In Richard Flanagan’s foreword to No Friend But the Mountains, he states that Behrouz Boochani is ‘a great Australian writer’. The notion of what constitutes Australian literature has always been a bit nebulous. At first blush, it seems easy to define: writing by Australians. But then, who are these Australians? And by what definition could Boochani be considered an Australian writer? As Keyvan Allahyari and Paul Rae wrote in The Conversation, ‘If a non-citizen who has never set foot on mainland Australia can win [the Victorian Premier’s Literary Award], who counts as an Australian author?’
Few would argue against a canon of Australian literature that included voices such as Tim Winton, Helen Garner, David Malouf, Peter Carey, Alexis Wright and the like. Looking to the past of Australian writing, expatriates such as Miles Franklin and Christina Stead have contributed a great deal to this country’s literature and its ongoing scholarship.
Approaching Australian literature with a transnational perspective, however, broadens what can be considered Australian. Transnationalism in Australian literature has been posited by a number of literary academics, such as Michael Jacklin, Ken Gelder and Robert Dixon.
In an article entitled ‘Australian Literature-International Contexts’, Dixon has outlined six agendas for furthering the transnational in Australian literature. Three of these are of particular interest when considering the literature produced on Manus and Nauru.
Dixon argues that biography is an important category to understand the connections between Australia and the rest of the world, and that this taxonomy ‘would need to consider not only those lives lived beyond the nation but also those that remained within the nation while identifying with international cultures.’ Further, he suggests that it should be considered how careers in writing are enabled by certain social movements. Lastly, Dixon suggests speaking not of Australian literature but of literature in Australia – that is most, if not all of the writing occurring in Australia.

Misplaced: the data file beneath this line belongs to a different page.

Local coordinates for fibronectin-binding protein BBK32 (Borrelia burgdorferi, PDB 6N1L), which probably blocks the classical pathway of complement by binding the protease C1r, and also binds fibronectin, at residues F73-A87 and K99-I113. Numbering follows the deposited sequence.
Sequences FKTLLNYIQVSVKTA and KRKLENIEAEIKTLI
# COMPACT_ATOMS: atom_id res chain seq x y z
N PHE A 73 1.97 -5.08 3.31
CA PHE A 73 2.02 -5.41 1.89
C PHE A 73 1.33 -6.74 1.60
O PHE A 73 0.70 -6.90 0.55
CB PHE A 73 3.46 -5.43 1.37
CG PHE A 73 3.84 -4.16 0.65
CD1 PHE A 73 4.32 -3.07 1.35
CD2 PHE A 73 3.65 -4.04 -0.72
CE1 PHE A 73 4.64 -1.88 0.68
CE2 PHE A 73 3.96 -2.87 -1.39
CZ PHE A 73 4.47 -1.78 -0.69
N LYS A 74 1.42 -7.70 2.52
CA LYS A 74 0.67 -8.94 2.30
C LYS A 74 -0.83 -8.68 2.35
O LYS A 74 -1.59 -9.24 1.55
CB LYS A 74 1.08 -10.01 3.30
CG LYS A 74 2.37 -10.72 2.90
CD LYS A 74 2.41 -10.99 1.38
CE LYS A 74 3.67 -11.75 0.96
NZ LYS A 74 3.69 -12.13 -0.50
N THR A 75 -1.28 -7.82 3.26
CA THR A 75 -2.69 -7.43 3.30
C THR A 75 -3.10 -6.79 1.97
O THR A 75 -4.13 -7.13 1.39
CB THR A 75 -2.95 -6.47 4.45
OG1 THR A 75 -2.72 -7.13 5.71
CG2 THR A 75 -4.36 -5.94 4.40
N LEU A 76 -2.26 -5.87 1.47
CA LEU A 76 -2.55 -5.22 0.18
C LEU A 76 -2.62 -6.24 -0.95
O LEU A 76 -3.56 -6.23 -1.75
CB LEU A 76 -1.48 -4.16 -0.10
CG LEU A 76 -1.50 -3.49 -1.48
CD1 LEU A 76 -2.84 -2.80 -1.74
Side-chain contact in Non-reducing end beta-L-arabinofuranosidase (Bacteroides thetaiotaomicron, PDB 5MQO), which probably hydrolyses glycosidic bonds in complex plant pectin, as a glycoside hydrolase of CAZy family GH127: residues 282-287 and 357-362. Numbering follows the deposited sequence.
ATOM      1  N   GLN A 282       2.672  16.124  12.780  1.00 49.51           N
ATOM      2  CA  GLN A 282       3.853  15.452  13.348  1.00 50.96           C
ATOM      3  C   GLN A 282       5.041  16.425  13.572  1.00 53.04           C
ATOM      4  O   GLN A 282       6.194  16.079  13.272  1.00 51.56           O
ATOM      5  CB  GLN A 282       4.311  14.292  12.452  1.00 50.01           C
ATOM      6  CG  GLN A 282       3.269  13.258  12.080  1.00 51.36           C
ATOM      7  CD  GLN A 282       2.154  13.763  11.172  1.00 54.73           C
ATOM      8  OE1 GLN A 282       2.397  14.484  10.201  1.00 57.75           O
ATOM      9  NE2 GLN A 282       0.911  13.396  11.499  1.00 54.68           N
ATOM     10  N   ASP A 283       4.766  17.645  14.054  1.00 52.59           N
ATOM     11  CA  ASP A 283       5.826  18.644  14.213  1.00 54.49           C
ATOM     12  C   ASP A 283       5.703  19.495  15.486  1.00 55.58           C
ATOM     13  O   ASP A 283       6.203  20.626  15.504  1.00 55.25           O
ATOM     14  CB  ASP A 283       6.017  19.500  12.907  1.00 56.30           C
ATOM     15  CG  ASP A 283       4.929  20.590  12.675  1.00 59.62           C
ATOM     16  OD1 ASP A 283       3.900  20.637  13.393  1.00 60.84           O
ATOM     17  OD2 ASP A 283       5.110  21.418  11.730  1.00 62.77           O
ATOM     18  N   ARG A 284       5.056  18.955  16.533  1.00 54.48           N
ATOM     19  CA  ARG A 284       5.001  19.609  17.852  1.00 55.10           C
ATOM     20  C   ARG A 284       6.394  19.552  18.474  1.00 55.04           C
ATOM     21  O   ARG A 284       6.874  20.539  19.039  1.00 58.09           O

The idea of a transnational Australian literature has been readily applied to the many local cultures, for instance to Vietnamese-Australian writing, Ukrainian-Australian writing, Latvian-Australian writing and so forth, wherein these writers continue to publish and circulate their work in language other than English. For many migrants and refugees across Australia’s history, continuing to write and finding an audience in similar communities has been natural. Michael Jacklin notes that much of this writing activity in Australia went unnoticed within the literary studies field for a long time.
Combining Dixon’s ideas with Jacklin’s view of transnational Australian literature allows a definition of Australian literature that includes writing by someone who doesn’t live on Australian soil. The literature, art and music produced on Manus and Nauru are more than this, though. This is creative work by those who have been deliberately excluded from Australia, and whose very existence is controlled by this government. Their work can hardly be read without considering the policies of successive Australian governments.
Nor is this output confined to Behrouz Boochani alone. Writing Through Fences is an organisation that brings together people who have been incarcerated as part of Australia’s immigration detention regime, mostly from Manus and Nauru. The organisation supports writers, artists and musicians in their creative endeavours, pairs them with mentors, and organises exhibitions. ‘There is too much distance between peace and where we are’ writes Rahman, a detainee on Manus, and a member of Writing Through Fences. Shamindan Kanapathi, another writer from Manus, in a response to Peter Dutton has stated that ‘we don’t have the energy or cynicism that is required to invent symptoms or exploit Australia.’ Others prefer to express themselves through poetry, such as Nauru detainee Arezo, who asks ‘do I exist only as cavities?’.